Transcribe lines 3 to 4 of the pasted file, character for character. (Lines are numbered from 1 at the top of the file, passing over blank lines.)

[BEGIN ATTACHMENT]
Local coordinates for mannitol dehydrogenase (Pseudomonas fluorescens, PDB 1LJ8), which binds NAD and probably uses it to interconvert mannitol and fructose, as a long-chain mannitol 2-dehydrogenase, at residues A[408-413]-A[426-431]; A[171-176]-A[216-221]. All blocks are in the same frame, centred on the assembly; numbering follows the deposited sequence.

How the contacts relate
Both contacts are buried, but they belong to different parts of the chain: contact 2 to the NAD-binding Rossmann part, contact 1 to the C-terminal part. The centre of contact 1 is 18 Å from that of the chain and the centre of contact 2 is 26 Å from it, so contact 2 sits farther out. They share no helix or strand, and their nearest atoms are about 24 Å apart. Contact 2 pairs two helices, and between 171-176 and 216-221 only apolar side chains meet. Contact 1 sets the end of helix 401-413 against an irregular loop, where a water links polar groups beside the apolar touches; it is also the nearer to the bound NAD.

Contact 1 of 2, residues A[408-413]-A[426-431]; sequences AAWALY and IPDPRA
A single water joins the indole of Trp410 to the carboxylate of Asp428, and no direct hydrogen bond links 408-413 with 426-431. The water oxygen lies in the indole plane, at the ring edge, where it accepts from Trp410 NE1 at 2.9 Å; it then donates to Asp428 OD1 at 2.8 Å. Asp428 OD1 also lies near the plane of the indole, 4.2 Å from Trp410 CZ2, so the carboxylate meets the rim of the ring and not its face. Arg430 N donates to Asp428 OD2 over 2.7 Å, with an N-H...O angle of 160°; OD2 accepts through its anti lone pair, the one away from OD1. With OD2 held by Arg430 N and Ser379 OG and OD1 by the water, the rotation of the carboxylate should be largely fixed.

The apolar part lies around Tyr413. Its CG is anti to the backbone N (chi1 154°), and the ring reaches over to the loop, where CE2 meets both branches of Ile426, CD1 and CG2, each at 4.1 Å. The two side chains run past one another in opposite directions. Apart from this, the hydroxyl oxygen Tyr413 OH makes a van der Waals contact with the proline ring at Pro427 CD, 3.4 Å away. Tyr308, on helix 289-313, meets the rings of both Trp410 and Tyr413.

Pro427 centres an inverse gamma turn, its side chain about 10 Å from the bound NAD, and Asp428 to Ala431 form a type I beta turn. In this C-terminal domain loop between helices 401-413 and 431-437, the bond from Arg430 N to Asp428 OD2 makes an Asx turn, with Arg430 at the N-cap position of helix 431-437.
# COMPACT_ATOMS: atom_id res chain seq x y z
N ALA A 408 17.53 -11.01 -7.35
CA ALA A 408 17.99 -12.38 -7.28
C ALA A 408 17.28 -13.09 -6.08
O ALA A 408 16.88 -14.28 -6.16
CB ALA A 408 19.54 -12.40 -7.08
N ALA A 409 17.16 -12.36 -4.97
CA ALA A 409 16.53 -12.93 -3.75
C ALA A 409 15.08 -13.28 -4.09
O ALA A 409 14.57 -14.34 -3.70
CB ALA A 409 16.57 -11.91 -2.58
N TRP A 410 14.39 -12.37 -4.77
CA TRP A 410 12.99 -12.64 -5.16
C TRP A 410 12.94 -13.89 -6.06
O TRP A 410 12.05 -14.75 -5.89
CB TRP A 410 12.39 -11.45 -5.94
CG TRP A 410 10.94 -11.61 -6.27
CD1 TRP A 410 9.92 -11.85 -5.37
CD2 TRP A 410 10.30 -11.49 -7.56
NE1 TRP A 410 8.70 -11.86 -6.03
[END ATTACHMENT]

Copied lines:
Both contacts are buried, but they belong to different parts of the chain: contact 2 to the NAD-binding Rossmann part, contact 1 to the C-terminal part. The centre of contact 1 is 18 Å from that of the chain and the centre of contact 2 is 26 Å from it, so contact 2 sits farther out. They share no helix or strand, and their nearest atoms are about 24 Å apart. Contact 2 pairs two helices, and between 171-176 and 216-221 only apolar side chains meet. Contact 1 sets the end of helix 401-413 against an irregular loop, where a water links polar groups beside the apolar touches; it is also the nearer to the bound NAD.

Contact 1 of 2, residues A[408-413]-A[426-431]; sequences AAWALY and IPDPRA